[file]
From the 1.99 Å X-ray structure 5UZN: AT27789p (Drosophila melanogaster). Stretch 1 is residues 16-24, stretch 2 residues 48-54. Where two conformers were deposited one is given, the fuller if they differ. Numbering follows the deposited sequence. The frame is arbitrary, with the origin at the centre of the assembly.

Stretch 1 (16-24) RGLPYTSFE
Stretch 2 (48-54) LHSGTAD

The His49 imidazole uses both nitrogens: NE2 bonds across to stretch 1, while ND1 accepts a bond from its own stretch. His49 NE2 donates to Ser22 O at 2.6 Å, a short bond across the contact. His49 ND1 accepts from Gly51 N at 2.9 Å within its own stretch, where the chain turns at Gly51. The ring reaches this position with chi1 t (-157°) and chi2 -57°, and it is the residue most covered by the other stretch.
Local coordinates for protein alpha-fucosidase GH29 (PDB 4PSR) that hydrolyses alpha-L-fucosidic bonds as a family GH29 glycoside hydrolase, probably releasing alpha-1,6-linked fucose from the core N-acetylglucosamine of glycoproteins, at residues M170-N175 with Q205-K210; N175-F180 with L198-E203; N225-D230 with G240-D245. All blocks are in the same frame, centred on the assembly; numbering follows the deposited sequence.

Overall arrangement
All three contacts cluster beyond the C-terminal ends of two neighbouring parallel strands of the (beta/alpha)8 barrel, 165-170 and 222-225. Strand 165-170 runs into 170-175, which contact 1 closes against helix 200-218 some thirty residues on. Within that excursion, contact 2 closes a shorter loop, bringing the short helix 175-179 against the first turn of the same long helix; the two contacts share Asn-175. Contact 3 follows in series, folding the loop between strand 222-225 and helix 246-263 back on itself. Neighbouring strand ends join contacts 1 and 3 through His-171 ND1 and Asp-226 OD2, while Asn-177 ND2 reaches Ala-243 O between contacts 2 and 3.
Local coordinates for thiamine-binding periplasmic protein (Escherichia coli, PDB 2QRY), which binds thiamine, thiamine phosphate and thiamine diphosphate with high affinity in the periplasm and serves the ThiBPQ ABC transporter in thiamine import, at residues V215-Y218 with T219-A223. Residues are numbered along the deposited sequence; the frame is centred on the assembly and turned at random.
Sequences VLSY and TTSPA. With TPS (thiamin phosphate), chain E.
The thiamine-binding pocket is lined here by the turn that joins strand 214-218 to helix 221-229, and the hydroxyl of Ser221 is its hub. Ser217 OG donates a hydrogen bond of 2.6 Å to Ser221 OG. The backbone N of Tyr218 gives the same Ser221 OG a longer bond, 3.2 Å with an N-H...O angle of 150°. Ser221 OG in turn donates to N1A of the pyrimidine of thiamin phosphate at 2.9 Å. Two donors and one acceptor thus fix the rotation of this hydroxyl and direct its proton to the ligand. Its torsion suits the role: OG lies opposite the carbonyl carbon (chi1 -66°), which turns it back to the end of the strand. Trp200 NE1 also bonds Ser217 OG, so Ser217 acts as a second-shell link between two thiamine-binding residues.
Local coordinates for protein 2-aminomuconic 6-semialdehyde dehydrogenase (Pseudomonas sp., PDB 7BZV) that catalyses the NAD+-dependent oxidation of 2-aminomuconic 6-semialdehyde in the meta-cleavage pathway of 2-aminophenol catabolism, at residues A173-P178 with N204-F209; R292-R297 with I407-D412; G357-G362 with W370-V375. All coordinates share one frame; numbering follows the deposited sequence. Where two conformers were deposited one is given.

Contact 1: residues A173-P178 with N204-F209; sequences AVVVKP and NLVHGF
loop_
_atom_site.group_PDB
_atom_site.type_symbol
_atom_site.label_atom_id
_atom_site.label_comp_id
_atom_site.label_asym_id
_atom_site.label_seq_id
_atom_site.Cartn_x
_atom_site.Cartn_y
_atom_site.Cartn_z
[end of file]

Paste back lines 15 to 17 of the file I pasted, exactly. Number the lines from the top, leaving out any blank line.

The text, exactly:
_atom_site.type_symbol
_atom_site.label_atom_id
_atom_site.label_comp_id